Thursday, June 18, 2015

Thoughts on the Upcoming TriRock Philly Triathlon

"The best pace is a suicide pace and today seems like a good day to die" - Steve Prefontaine

On Sunday June 28 I will be among 2000 or so people who are looking to complete the TriRock Philadelphia Olympic distance triathlon. Everyone is there for a reason. My reason for racing is simple - I want a big PR.

Since 1998 my big goal races have been long distance affairs. They have been either a marathon or a race with the word Ironman in the race's name (both the 70.3 or full distance). Most years there were multiple races of these distance on my schedule.

This race season is a very different one for me. In 2015 the longest events I will participate in are Olympic Distance Triathlons and half marathons. This change in focus has given me the chance to do some different things, making my experiment of N = 1 a totally new, interesting experience.

In year's past I have raced shorter distances, but never as the focus of what I was trying to accomplish as a racer. Most all of these would be considered "B" or "C" training races. I cannot remember doing anything close to a taper that lasted more than three days. All things considered, I haven't done all that bad on the short stuff.

Jon Soden - The Complex Triathlete
Philly Tri with the Mighty Belgian in 2013

In 2009 at the ripe old age of 40 I set my Olympic distance triathlon PR of 2:12:54 at the Philadelphia Triathlon. I remember swimming well, riding as expected before hanging on for the last few miles of the run. Two weeks prior I had raced Eagleman 70.3.

Last year at Steelman I came close to a new PR, missing the old mark by just 4 seconds. This was during my build for Ironman Florida, so no taper. And then there was that whole knee surgery thing I was still recovering from. Needless to say (but I will anyway), the fast time came as a surprise.

It also got me thinking: What if I actually trained for the OLY distance? How fast could I conceivably go?

So here I am, less than two weeks out from the Philly Tri looking to score a big PR. How big? Weeellll ... I think I can go 2:10:xx.

No. seriously, I think I can go 2:10:xx. And not only do I think I can do it, I'm going to go for it on June 28. There are no secondary goals or "if this happens" kind of scenarios. None of that for Jon. Come race day I'm racing for a 2:10 or better. Period.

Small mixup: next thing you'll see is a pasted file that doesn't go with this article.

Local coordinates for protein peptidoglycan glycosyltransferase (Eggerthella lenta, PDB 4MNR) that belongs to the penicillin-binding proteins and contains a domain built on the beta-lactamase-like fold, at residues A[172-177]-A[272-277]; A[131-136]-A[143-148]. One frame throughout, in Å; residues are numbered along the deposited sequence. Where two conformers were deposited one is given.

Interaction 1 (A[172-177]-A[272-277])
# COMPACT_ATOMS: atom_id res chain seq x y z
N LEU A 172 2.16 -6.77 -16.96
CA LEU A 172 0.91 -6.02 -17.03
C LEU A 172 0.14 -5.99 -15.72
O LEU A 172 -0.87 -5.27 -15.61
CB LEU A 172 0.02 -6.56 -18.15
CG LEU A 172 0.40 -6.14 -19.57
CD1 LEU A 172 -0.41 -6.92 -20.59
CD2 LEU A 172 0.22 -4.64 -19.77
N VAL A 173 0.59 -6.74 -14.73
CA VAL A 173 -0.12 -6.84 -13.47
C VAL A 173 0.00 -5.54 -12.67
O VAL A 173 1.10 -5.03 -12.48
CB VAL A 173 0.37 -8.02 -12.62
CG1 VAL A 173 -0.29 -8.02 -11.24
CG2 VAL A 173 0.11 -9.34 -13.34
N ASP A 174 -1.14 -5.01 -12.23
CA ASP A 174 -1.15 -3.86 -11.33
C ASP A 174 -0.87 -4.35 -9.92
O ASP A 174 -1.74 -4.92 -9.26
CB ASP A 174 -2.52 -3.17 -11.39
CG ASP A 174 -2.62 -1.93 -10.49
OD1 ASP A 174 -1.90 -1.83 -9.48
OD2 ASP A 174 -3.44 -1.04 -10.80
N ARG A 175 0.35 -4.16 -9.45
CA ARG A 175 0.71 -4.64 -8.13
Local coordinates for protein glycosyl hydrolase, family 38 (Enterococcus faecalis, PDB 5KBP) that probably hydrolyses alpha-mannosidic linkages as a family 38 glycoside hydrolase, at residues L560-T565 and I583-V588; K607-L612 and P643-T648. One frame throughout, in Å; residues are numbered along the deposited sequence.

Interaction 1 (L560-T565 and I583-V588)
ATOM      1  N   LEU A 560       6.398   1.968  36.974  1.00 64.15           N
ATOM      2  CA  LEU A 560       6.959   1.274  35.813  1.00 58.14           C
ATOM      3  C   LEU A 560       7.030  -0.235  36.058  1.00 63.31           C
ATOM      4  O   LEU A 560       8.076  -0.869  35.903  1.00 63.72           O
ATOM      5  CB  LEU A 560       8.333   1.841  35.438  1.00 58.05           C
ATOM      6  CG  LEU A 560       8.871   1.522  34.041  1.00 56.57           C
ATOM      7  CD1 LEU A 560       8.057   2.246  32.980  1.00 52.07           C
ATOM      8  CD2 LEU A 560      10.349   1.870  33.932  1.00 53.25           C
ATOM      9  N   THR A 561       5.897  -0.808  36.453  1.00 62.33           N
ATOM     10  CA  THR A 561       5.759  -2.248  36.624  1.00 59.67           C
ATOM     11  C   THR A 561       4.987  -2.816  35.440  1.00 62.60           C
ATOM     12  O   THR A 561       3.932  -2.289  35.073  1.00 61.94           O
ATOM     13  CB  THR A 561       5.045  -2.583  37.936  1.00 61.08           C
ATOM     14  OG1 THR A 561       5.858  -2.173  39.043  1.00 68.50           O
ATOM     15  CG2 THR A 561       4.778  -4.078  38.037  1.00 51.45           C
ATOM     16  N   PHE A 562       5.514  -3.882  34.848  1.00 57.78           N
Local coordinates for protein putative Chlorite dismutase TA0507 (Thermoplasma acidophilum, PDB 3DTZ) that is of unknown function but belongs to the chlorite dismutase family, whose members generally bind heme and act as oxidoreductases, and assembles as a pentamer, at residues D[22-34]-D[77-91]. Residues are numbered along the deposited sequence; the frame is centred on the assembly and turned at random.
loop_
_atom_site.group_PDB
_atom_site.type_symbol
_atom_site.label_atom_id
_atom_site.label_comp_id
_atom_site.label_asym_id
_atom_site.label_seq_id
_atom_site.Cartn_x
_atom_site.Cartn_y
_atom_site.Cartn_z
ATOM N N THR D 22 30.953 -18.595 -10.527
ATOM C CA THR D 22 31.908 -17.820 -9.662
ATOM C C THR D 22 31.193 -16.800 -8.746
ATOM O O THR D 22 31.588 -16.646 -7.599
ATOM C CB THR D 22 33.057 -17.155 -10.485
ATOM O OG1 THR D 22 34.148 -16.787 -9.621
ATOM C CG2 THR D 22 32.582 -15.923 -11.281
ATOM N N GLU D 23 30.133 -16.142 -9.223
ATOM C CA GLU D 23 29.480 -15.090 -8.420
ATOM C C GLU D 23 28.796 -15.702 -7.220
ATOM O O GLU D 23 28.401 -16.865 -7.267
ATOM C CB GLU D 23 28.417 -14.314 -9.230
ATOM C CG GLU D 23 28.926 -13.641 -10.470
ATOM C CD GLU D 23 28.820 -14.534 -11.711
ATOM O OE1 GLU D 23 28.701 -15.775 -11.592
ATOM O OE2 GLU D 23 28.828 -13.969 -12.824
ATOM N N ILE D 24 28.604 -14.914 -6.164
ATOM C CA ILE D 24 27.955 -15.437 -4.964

I've never been the  keep one foot in the door, race safe kind of guy. In my mind, unless I'm racing "for fun" I am out there to see what I have on that given day. Race safe and you get mediocre results. Which is fine, I guess. To each his or her own. But racing safe means never fully investing yourself in what you are doing. Yes, you won't likely be disappointed. OK. But does racing safe really produce success?

In order to produce personal greatness one needs to take the risk of racing on the edge. When you race on the edge you risk blowing up and having what looks like pretty crappy results. Could this be considered "failure?" More to the point, if I go, say, 2:22:xx would I consider my race a failure? It depends.

If I go out, race smart but on the edge, pushing my personal limits and leaving it all out on the race course then yes, a 2:22 would be a success. After years of racing making a stupid mistake with my pacing or nutrition would be a failure. Not pushing the limit and putting up a good time would be failure as well. Blowing up while shooting for that stretch goal? I'm so good with that.

There will be no "I could have gone 2:10 if I really wanted" come June 28. I want to know what I'm capable of. And without a legit effort it is impossible to know my personal limits. Whatever happens, when I enter the finishers shoot I will know exactly what I had on that day. I'll give it my all, risking failure in the process.

I have more than enough experience to be confident that when I jump in the Schuylkill River I won't screw things up. What I do fear is that my two week taper period could cause me to not perform my best. This is a new experience for me and, quite frankly, what I'm doing to be prepared is a best guess kinda thing. I know what I have done for longer races, and I know what the standard protocols are for short course racing are, but I do not know how this all relates to me specifically. Hopefully it works out as I expect.

Thanks for reading.

Train hard. Stay focused.

Wednesday, June 10, 2015

Training Review: May 2015

Finally some descent training weather. After months of horrible to unsuitable/not-so-fun training weather it was nice to finally get a full month with uninterrupted outdoor bike/run training. In fact, the weather has been so attractive it became hard to get in the pool.

OK, that's a bit of a stretch. If you have been round these parts before you know I've been struggling to get in the pool since the start of the year. Still, the combination of warm weather and sunny skies sure didn't help.

This season is about focusing on shorter events than I have in the past. This comes with a big challenge for me, mainly finding the proper balance between volume and intensity. Getting older makes this more of a challenge as I just don't recover like I did 10 or 15 years ago. Forty-five isn't necessarily old - not even half way to the end - but it is in athletic terms.